Rather, embrace milk subsitutes such as coconut milk—which contains lauric acid, a medium-chain fatty acid vital for immunity—almond milk, hazelnut milk, hemp milk and soy milk—a zero-cholesterol, eco-friendly beverage.

Other options include opting for goat milk, which contains less lactose, or buying organic dairy produced by responsible companies such as Horizon, Organic Valley, or Stonyfield, whose cows eat pesticide-free food, are never treated with artificial growth hormones, and are raised in healthy, clean living conditions. Now that's what I call a happy cow.

Discuss this Blog Entry 7

on Feb 22, 2012

You gotta stay away from the soy milk. Unfermented soy products will give the consumer too much digestive inhibitors that it outways the positive aspects of soy. Google the Ploy of Soy.

Sheryllyn (not verified)
on Feb 22, 2012

I'm glad to see this article, but it is REALLY LATE to the party!

The Board of Unnecessary started running in November or December.

Getting the info out earlier would be more helpful!

Marta (not verified)
on Feb 22, 2012

Many people are soy-intolerant, including me. Tofu is healthy because it's fermented and natural; other soy products have been proven to be indigestible and even dangerous, from what I've heard.

No dairy milk is healthy unless it's raw. Along with BGH and antibiotics, regular pasteurization and homogenization render milk indigestible, acidic, and actually harmful to your bones, NOT beneficial. Please don't rely on for your information. Milk has plenty of calcium IN it, but your bones can't absorb it properly when it's pasteurized. Eat green veggies and nuts for calcium.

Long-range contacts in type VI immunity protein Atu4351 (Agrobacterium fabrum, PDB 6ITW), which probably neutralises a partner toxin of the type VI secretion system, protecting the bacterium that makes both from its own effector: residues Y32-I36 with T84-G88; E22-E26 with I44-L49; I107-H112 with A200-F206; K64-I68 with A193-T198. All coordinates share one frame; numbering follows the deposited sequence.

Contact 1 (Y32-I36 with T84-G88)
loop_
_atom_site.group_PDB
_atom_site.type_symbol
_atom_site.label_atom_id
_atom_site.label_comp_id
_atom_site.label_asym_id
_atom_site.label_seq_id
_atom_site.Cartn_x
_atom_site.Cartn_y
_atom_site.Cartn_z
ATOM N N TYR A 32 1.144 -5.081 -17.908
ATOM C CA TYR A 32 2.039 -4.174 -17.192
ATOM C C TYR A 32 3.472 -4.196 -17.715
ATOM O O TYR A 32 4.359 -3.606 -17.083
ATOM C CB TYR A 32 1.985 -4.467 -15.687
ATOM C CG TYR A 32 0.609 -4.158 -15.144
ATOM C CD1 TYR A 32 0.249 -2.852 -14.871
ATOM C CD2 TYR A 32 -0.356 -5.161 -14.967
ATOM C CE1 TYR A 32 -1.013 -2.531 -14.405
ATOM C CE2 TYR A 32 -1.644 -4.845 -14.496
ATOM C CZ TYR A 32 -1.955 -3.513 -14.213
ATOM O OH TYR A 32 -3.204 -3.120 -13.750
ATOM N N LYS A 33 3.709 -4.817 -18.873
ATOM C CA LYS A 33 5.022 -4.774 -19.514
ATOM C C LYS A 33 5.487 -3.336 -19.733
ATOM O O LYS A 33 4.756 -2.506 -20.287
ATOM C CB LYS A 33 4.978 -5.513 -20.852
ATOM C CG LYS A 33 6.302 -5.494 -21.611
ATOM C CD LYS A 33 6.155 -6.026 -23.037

Check out - with an "N".

on Feb 22, 2012

Stay away from dairy milk too! Unless it's raw. Pasteurized, homogenized milk is a completely different substance from raw, healthy milk. It's bad for your bones, heart, and sinuses, to name a few. Stop drinking milk and it may actually make your bones stronger (it did with me).

Try googling "" instead of gotmilk if you want more reliable information. I don't trust the people who sell the stuff. Water is my drink of choice.

Anonymous (not verified)
on Feb 23, 2012

Even better - make your own milk substitutes. Any nut milk is easy to make with soaked nuts and/or hemp seeds. Add flavors and sweetness with dates, vanilla and cocoa powder.

Anonymous (not verified)
on Feb 23, 2012

Here's where I'm at on the milk debate -- after eschewing cow's milk in favor of soy milk for decades, and then giving up soy in favor of some of the other "milks," I now am grossed out by sugar-laden alt milks in basically unrecyclable brick packs and won't buy them anymore.

The heck with all those stabilizers, sweeteners and precious little of the actually healthful ingredients ("almond" milk? ha). Instead, I use my blendtec blender and some almonds or chia or whatever I want and make my own fresh milk. Infinitely tastier, cheaper, and better for the planet. Not to mention healthier for me and my family.

Megan @ Fiterature (not verified)
on Feb 23, 2012

Thanks for this information - I didn't know what half of that stuff was. It's nice to know the dairy alternatives are so natural.